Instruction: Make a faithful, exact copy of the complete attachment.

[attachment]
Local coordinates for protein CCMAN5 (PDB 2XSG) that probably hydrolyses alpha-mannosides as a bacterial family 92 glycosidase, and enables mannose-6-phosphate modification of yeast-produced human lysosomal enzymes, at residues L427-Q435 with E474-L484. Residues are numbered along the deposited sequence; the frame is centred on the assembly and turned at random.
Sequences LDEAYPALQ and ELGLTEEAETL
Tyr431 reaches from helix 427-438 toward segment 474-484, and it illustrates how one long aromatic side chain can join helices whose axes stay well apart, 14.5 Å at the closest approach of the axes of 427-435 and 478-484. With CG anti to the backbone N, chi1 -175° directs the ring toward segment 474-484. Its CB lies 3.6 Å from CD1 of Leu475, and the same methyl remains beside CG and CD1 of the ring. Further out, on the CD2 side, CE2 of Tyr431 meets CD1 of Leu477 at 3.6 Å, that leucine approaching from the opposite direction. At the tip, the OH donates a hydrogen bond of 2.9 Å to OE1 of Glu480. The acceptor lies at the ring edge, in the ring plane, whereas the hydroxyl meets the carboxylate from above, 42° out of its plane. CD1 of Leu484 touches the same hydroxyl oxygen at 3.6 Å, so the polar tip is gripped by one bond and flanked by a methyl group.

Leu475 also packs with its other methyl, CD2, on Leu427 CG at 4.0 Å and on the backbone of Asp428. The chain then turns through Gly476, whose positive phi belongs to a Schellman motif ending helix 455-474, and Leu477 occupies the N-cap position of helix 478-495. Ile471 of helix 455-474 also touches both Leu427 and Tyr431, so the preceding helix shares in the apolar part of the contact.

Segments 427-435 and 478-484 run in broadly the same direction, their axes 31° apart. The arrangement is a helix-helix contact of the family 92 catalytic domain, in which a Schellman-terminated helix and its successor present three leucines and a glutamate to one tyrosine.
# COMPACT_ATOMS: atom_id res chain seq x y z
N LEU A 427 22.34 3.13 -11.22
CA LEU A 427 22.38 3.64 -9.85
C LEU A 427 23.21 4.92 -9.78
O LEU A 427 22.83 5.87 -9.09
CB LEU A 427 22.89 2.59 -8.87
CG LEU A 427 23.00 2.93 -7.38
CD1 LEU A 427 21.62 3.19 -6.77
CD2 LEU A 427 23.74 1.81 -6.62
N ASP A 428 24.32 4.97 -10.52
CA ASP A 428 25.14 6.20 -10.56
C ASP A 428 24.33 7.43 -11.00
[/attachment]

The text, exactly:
Local coordinates for protein CCMAN5 (PDB 2XSG) that probably hydrolyses alpha-mannosides as a bacterial family 92 glycosidase, and enables mannose-6-phosphate modification of yeast-produced human lysosomal enzymes, at residues L427-Q435 with E474-L484. Residues are numbered along the deposited sequence; the frame is centred on the assembly and turned at random.
Sequences LDEAYPALQ and ELGLTEEAETL
Tyr431 reaches from helix 427-438 toward segment 474-484, and it illustrates how one long aromatic side chain can join helices whose axes stay well apart, 14.5 Å at the closest approach of the axes of 427-435 and 478-484. With CG anti to the backbone N, chi1 -175° directs the ring toward segment 474-484. Its CB lies 3.6 Å from CD1 of Leu475, and the same methyl remains beside CG and CD1 of the ring. Further out, on the CD2 side, CE2 of Tyr431 meets CD1 of Leu477 at 3.6 Å, that leucine approaching from the opposite direction. At the tip, the OH donates a hydrogen bond of 2.9 Å to OE1 of Glu480. The acceptor lies at the ring edge, in the ring plane, whereas the hydroxyl meets the carboxylate from above, 42° out of its plane. CD1 of Leu484 touches the same hydroxyl oxygen at 3.6 Å, so the polar tip is gripped by one bond and flanked by a methyl group.

Leu475 also packs with its other methyl, CD2, on Leu427 CG at 4.0 Å and on the backbone of Asp428. The chain then turns through Gly476, whose positive phi belongs to a Schellman motif ending helix 455-474, and Leu477 occupies the N-cap position of helix 478-495. Ile471 of helix 455-474 also touches both Leu427 and Tyr431, so the preceding helix shares in the apolar part of the contact.

Segments 427-435 and 478-484 run in broadly the same direction, their axes 31° apart. The arrangement is a helix-helix contact of the family 92 catalytic domain, in which a Schellman-terminated helix and its successor present three leucines and a glutamate to one tyrosine.
# COMPACT_ATOMS: atom_id res chain seq x y z
N LEU A 427 22.34 3.13 -11.22
CA LEU A 427 22.38 3.64 -9.85
C LEU A 427 23.21 4.92 -9.78
O LEU A 427 22.83 5.87 -9.09
CB LEU A 427 22.89 2.59 -8.87
CG LEU A 427 23.00 2.93 -7.38
CD1 LEU A 427 21.62 3.19 -6.77
CD2 LEU A 427 23.74 1.81 -6.62
N ASP A 428 24.32 4.97 -10.52
CA ASP A 428 25.14 6.20 -10.56
C ASP A 428 24.33 7.43 -11.00